Between 1999 and 2002, the Italian lira was officially a national subunit of the euro. Italian lira_sentence_1

However, cash payments could be made in lira only, as euro coins or notes were not yet available. Italian lira_sentence_2

The term originates from the value of a pound weight (Latin: libra) of high purity silver and is thus directly related to the British pound sterling (referred to in Italian as "lira sterlina" or simply "sterlina") from the Germanic silabar; in some countries, such as Cyprus and Malta, the words lira and pound were used as equivalents, before the euro was adopted in 2008 in the two countries. Italian lira_sentence_3

"L", sometimes in a double-crossed script form ("₤"), was the symbol most often used. Italian lira_sentence_4

Until the Second World War, it was subdivided into 100 centesimi (singular: centesimo), which translates to "hundredths" or "cents". Italian lira_sentence_5

The lira was established at 4.5 grams of silver or 290.322 milligrams of gold. Italian lira_sentence_6

This was a direct continuation of the Sardinian lira and the French franc. Italian lira_sentence_7

Other currencies replaced by the Italian lira included the Lombardy-Venetia pound, the Two Sicilies piastra, the Tuscan fiorino, the Papal States scudo and the Parman lira. Italian lira_sentence_8

In 1865, Italy formed part of the Latin Monetary Union in which the lira was set as equal to, among others, the French, Belgian and Swiss francs: in fact, in various Gallo-Italic languages in north-western Italy, the lira was outright called "franc". Italian lira_sentence_9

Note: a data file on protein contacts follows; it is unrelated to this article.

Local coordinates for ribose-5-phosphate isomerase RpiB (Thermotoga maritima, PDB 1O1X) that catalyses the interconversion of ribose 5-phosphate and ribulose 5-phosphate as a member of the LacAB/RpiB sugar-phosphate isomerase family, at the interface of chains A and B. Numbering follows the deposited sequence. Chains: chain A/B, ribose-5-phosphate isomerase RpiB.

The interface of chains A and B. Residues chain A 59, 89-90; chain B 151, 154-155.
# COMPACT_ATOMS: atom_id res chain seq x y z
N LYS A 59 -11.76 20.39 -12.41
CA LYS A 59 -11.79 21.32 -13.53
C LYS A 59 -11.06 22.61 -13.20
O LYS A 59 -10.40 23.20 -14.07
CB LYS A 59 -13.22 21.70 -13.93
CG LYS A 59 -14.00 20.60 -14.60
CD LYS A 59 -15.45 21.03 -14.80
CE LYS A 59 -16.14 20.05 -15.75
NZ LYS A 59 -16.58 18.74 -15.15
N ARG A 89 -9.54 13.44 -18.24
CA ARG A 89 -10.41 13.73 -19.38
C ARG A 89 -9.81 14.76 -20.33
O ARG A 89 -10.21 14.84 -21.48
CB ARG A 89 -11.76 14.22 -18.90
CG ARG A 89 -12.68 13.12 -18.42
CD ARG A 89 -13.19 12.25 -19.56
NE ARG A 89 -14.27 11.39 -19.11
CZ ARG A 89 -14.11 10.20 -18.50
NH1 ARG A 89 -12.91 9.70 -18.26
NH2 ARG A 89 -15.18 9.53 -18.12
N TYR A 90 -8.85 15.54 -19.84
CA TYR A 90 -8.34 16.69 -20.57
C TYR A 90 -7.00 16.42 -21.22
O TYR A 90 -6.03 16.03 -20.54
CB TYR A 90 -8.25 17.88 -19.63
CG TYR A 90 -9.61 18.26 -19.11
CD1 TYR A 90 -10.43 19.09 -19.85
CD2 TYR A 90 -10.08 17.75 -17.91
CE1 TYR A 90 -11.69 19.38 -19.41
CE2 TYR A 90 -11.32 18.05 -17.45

This practice has obviously ended with the introduction of the euro in 2002. Italian lira_sentence_10

World War I broke the Latin Monetary Union and resulted in prices rising severalfold in Italy. Italian lira_sentence_11

Inflation was curbed somewhat by Mussolini, who, on August 18, 1926, declared that the exchange rate between lira and the British pound would be £1 = ₤90—the so-called Quota 90, although the free exchange rate had been closer to 140–150 lire per pound, causing a temporary deflation and widespread problems in the real economy. Italian lira_sentence_12

In 1927, the lira was pegged to the U.S. Italian lira_sentence_13 dollar at a rate of 1 dollar = 19 lire. Italian lira_sentence_14

This rate lasted until 1934, with a separate "tourist" rate of US$1 = 24.89 lire being established in 1936. Italian lira_sentence_15

In 1939, the "official" rate was 19.8 lire. Italian lira_sentence_16

After the Allied invasion of Italy, an exchange rate was set at US$1 = 120 lire (1 British pound = 480 lire) in June 1943, reduced to 100 lire the following month. Italian lira_sentence_17

In German occupied areas, the exchange rate was set at 1 Reichsmark = 10 lire. Italian lira_sentence_18

After the war, the value of the lira fluctuated, before Italy set a peg of US$1 = 575 lire within the Bretton Woods System in November 1947. Italian lira_sentence_19

Following the devaluation of the pound, Italy devalued to US$1 = 625 lire on 21 September 1949. Italian lira_sentence_20

This rate was maintained until the end of the Bretton Woods System in the early 1970s. Italian lira_sentence_21